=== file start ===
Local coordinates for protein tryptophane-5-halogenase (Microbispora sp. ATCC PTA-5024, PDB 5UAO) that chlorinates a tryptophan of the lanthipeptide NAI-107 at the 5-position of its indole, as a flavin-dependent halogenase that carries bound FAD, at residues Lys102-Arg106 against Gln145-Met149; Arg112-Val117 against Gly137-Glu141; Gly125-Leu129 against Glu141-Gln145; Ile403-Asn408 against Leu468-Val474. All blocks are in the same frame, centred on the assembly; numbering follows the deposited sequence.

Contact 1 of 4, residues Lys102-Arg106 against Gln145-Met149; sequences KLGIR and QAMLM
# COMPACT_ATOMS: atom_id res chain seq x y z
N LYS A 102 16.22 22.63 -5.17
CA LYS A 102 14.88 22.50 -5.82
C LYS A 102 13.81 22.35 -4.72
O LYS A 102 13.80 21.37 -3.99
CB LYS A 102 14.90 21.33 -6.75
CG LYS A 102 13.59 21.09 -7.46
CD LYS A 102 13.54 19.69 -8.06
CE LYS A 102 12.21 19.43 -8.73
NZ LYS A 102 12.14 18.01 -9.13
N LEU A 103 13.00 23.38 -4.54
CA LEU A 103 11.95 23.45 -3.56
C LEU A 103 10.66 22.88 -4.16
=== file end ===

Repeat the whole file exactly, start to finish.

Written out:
Local coordinates for protein tryptophane-5-halogenase (Microbispora sp. ATCC PTA-5024, PDB 5UAO) that chlorinates a tryptophan of the lanthipeptide NAI-107 at the 5-position of its indole, as a flavin-dependent halogenase that carries bound FAD, at residues Lys102-Arg106 against Gln145-Met149; Arg112-Val117 against Gly137-Glu141; Gly125-Leu129 against Glu141-Gln145; Ile403-Asn408 against Leu468-Val474. All blocks are in the same frame, centred on the assembly; numbering follows the deposited sequence.

Contact 1 of 4, residues Lys102-Arg106 against Gln145-Met149; sequences KLGIR and QAMLM
# COMPACT_ATOMS: atom_id res chain seq x y z
N LYS A 102 16.22 22.63 -5.17
CA LYS A 102 14.88 22.50 -5.82
C LYS A 102 13.81 22.35 -4.72
O LYS A 102 13.80 21.37 -3.99
CB LYS A 102 14.90 21.33 -6.75
CG LYS A 102 13.59 21.09 -7.46
CD LYS A 102 13.54 19.69 -8.06
CE LYS A 102 12.21 19.43 -8.73
NZ LYS A 102 12.14 18.01 -9.13
N LEU A 103 13.00 23.38 -4.54
CA LEU A 103 11.95 23.45 -3.56
C LEU A 103 10.66 22.88 -4.16